Second in a Two-Part Series
When Governor Jerry Brown signed AB 802 in early October, California became the first state in the nation with a requirement to increase the transparency of comparative energy ratings or benchmark scores for large commercial and multi-family properties.
As I highlighted in Part 1, AB 802 addresses the previous commercial benchmarking law’s largest barrier: access to whole-building energy consumption information. Aside from its stand-alone benefits, better access to whole-building data enabled the Legislature to expand statewide benchmarking requirements to large multi-family residential buildings–those over 16 units–as well.
Buildings represent the second-largest source of California’s greenhouse gas emissions, and reducing their energy usage through energy efficiency directly mitigates their environmental impact. Increasing the transparency of buildings’ energy usage–if done well–can drive more retrofits and help owners better manage how their buildings use energy. This in turn increases the comfort of residents’ living conditions while reducing utility bills.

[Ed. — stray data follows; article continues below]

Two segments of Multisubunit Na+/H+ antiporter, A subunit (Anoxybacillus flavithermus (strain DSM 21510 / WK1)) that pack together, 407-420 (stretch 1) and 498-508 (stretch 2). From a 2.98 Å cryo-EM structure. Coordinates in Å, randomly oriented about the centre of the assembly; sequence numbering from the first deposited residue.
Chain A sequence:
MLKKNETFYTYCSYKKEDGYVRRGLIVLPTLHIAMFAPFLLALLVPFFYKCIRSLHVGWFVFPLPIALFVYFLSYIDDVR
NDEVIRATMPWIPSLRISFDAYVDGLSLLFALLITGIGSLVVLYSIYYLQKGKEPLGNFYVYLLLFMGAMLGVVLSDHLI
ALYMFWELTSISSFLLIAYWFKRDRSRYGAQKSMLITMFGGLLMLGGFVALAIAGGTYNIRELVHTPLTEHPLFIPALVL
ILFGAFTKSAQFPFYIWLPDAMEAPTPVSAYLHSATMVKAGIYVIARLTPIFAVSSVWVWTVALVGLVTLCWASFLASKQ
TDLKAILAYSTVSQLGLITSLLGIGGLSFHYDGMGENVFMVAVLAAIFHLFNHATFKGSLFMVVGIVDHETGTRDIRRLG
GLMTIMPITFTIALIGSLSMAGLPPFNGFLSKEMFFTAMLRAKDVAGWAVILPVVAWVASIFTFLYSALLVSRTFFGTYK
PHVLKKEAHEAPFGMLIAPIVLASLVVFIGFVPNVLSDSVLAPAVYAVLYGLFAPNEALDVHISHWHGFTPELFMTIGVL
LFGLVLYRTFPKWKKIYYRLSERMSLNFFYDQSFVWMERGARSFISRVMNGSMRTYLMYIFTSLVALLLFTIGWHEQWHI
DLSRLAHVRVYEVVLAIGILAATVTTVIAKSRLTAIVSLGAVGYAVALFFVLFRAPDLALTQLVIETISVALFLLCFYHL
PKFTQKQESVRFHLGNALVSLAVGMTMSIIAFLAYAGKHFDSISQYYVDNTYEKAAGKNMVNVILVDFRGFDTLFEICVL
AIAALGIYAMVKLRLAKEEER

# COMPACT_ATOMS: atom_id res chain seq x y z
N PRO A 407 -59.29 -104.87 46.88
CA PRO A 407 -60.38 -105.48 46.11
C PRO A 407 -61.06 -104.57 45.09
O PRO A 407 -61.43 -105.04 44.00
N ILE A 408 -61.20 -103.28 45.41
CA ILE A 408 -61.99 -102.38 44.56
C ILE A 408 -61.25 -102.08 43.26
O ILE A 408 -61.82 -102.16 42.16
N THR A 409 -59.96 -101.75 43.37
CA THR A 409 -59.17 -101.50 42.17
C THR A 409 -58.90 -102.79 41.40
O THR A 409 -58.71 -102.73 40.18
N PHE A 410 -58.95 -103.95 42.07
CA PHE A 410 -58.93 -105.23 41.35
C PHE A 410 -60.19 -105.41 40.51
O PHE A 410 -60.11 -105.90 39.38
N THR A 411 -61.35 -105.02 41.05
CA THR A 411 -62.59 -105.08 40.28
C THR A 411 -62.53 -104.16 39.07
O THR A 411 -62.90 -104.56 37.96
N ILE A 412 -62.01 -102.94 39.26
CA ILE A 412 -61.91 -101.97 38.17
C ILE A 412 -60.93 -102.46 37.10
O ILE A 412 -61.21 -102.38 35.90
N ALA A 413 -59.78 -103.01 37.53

Keep reading for the facts on what this law’s new benchmarking provisions means and why it’s good for Californians.
Legislative Changes to California’s Benchmarking
Program AB 802 repealed California’s previous commercial building time-of-sale benchmarking law, which was only triggered upon the sale of a building. The new, expanded program now covers the residential sector and will likely require benchmarking to occur annually. The details of this expanded program will be determined by the California Energy Commission through an already launched rulemaking.